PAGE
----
President Obama has opened up a six-point lead over former Massachusetts Governor Mitt Romney in a hypothetical Election 2012 matchup. This is the widest gap between the two men since mid-August.
The latest Rasmussen Reports national telephone survey finds Obama earning 44 percent support from Likely Voters, while Romney receives 38 percent of the vote. Ten percent (10 percent) prefers some other candidate, and another eight percent (8 percent) are not sure.
Romney and the president have been neck-and-neck for nearly two months, separated by two points or less in a series of surveys.
Two-weeks ago, Obama earned 43 percent of the vote to Romney’s 42 percent. In regular surveys since February, support for Romney has remained in the narrow range of 38 percent to 44 percent. In that same period, the president has earned 40 percent to 46 percent of the vote.
The president trails Romney by a slight margin among voters in Florida and Missouri.
A generic Republican candidate runs slightly ahead of President Obama nationally but the president leads all named opponents.
Of the top contenders for the Republican presidential nomination, Romney is viewed most favorably by all voters nationwide, while Perry is the least liked. Romney is also the GOP candidate voters consider the most qualified to be president and is seen as closer to the political mainstream than any of the other candidates for the White House, including Obama.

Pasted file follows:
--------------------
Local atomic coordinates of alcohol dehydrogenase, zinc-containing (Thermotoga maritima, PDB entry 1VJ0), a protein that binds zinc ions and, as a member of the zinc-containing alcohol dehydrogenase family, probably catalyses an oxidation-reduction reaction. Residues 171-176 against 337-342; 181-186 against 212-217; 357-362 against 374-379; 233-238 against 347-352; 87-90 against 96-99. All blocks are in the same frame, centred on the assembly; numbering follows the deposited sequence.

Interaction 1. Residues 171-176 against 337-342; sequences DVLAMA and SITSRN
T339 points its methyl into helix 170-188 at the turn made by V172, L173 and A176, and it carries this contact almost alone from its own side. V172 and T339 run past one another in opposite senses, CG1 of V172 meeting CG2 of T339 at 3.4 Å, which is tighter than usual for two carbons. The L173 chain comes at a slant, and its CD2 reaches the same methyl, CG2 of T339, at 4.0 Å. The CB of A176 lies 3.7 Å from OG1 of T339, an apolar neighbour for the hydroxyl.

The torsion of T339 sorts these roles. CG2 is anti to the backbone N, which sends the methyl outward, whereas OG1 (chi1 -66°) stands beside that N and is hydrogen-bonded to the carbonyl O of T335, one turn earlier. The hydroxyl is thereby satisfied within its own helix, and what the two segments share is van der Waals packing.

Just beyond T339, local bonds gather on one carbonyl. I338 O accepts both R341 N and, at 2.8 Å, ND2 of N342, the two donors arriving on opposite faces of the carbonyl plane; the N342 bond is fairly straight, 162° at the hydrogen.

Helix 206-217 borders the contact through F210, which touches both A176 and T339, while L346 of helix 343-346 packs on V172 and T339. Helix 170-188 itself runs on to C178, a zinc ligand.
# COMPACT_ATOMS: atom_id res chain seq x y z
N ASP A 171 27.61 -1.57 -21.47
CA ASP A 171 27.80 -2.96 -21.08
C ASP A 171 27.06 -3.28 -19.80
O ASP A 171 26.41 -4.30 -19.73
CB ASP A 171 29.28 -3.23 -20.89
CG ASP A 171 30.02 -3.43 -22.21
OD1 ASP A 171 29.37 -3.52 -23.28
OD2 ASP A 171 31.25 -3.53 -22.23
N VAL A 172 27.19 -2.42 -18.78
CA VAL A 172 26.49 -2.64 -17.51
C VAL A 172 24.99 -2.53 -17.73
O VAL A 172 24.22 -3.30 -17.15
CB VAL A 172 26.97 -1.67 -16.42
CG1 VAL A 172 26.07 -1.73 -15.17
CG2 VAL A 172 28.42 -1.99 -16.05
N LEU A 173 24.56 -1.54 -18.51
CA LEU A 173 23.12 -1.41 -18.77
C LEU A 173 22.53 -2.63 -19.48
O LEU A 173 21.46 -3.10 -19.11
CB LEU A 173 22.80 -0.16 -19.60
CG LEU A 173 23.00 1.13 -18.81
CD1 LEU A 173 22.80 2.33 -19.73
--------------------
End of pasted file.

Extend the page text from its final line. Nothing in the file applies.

The national survey of 1,000 Likely Voters was conducted on November 21-22, 2011 by Rasmussen Reports. The margin of sampling error is +/- 3 percentage points with a 95 percent level of confidence. Field work for all Rasmussen Reports surveys is conducted by Pulse Opinion Research, LLC. See methodology.
Among voters who’ve served in the U.S. military, Romney edges Obama 44 percent to 36 percent. Romney also holds a modest five-point advantage among voters who have family members currently serving in the military.
The president has a 48 percent to 37 percent advantage among women, while men are evenly divided. Romney and Obama also split support among voters not affiliated with either political party.
Voters under the age of 40 prefer the president, while their elders tend to favor Romney.
Among likely GOP primary voters nationwide, Romney is just behind businessman Herman Cain with 23 percent support; Cain earns 26 percent of the vote and Former House Speaker Newt Gingrich is in third with 14 percent support. Romney runs best in New Hampshire – where he picks up a commanding 41 percent of the vote -- but falls short of Cain in Iowa, South Carolina and Florida.
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